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High genetic risk score is associated with early disease onset, damage accrual and decreased survival in systemic lupus erythematosus.
Uppsala University, Disciplinary Domain of Medicine and Pharmacy, Faculty of Medicine, Department of Medical Sciences, Rheumatology.
Uppsala University, Disciplinary Domain of Medicine and Pharmacy, Faculty of Medicine, Department of Medical Sciences, Rheumatology.
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2019 (English)In: Annals of the Rheumatic Diseases, ISSN 0003-4967, E-ISSN 1468-2060, article id annrheumdis-2019-216227Article in journal (Refereed) Epub ahead of print
Abstract [en]

OBJECTIVES: To investigate associations between a high genetic disease risk and disease severity in patients with systemic lupus erythematosus (SLE).

METHODS: Patients with SLE (n=1001, discovery cohort and n=5524, replication cohort) and healthy controls (n=2802 and n=9859) were genotyped using a 200K Immunochip single nucleotide polymorphism array. A genetic risk score (GRS) was assigned to each individual based on 57 SLE risk loci.

RESULTS: SLE was more prevalent in the high, compared with the low, GRS-quartile (OR 12.32 (9.53 to 15.71), p=7.9×10-86 and OR 7.48 (6.73 to 8.32), p=2.2×10-304 for the discovery and the replication cohorts, respectively). In the discovery cohort, patients in the high GRS-quartile had a 6-year earlier mean disease onset (HR 1.47 (1.22 to 1.75), p=4.3×10-5), displayed higher prevalence of damage accrual (OR 1.47 (1.06 to 2.04), p=2.0×10-2), renal disorder (OR 2.22 (1.50 to 3.27), p=5.9×10-5), anti-dsDNA (OR 1.83 (1.19 to 2.81), p=6.1×10-3), end-stage renal disease (ESRD) (OR 5.58 (1.50 to 20.79), p=1.0×10-2), proliferative nephritis (OR 2.42 (1.30 to 4.49), p=5.1×10-3), anti-cardiolipin-IgG (OR 1.89 (1.13 to 3.18), p=1.6×10-2), anti-β2-glycoprotein-I-IgG (OR 2.29 (1.29 to 4.06), p=4.8×10-3) and positive lupus anticoagulant test (OR 2.12 (1.16 to 3.89), p=1.5×10-2) compared with patients in the low GRS-quartile. Survival analysis showed earlier onset of the first organ damage (HR 1.51 (1.04 to 2.25), p=3.7×10-2), first cardiovascular event (HR 1.65 (1.03 to 2.64), p=2.6×10-2), nephritis (HR 2.53 (1.72 to 3.71), p=9.6×10-7), ESRD (HR 6.78 (1.78 to 26.86), p=6.5×10-3) and decreased overall survival (HR 1.83 (1.02 to 3.30), p=4.3×10-2) in high to low quartile comparison.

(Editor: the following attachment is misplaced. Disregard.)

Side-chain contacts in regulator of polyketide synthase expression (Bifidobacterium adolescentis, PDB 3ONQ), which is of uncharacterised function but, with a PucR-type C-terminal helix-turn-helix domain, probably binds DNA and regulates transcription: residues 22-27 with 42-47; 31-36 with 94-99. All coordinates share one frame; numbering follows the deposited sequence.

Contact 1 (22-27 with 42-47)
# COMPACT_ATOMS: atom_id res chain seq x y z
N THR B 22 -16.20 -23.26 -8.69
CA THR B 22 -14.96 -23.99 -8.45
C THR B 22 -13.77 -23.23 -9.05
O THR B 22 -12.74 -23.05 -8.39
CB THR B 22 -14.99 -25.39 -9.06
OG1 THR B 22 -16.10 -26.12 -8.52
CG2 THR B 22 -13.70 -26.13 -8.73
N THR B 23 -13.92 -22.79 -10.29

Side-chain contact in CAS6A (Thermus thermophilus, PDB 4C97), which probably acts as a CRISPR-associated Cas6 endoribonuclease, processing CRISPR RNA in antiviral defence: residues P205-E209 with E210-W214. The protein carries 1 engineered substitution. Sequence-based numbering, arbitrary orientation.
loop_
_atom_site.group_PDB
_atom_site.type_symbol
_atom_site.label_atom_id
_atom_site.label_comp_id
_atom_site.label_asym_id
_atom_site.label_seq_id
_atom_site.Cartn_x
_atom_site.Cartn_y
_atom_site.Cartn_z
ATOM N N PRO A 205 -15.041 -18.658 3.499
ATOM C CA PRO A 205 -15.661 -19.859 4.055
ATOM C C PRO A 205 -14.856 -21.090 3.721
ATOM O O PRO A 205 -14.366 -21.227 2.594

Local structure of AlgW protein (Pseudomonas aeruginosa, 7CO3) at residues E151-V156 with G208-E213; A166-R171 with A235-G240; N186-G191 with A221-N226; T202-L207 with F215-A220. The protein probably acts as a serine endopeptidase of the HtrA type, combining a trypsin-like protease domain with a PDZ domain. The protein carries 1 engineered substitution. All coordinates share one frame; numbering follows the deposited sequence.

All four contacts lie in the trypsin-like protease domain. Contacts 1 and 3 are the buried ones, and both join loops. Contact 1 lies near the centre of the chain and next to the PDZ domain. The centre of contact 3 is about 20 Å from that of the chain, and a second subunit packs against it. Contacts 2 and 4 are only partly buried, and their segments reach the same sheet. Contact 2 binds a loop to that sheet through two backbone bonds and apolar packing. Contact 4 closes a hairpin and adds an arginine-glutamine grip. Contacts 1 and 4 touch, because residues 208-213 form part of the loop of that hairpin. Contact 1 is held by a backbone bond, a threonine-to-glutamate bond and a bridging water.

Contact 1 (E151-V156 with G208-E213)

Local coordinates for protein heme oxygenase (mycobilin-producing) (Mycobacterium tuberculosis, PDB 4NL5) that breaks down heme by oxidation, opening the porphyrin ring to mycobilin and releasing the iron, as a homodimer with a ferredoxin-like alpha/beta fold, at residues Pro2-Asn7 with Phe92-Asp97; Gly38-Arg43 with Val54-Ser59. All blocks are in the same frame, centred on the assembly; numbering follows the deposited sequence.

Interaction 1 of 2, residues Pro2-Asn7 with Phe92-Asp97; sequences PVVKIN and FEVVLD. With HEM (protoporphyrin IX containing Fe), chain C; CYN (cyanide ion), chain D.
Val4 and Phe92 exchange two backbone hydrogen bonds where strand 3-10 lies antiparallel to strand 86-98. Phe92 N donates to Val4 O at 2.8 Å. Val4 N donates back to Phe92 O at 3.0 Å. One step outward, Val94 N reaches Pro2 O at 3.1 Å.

CONCLUSIONS: A high GRS is associated with increased risk of organ damage, renal dysfunction and all-cause mortality. Our results indicate that genetic profiling may be useful for predicting outcomes in patients with SLE.

Place, publisher, year, edition, pages
2019. article id annrheumdis-2019-216227
Keywords [en]
antiphospholipid syndrome, cardiovascular disease, gene polymorphism, lupus nephritis, systemic lupus erythematosus
National Category
Rheumatology and Autoimmunity
Identifiers
URN: urn:nbn:se:uu:diva-400460DOI: 10.1136/annrheumdis-2019-216227PubMedID: 31826855OAI: oai:DiVA.org:uu-400460DiVA, id: diva2:1381285
Available from: 2019-12-20 Created: 2019-12-20 Last updated: 2019-12-20

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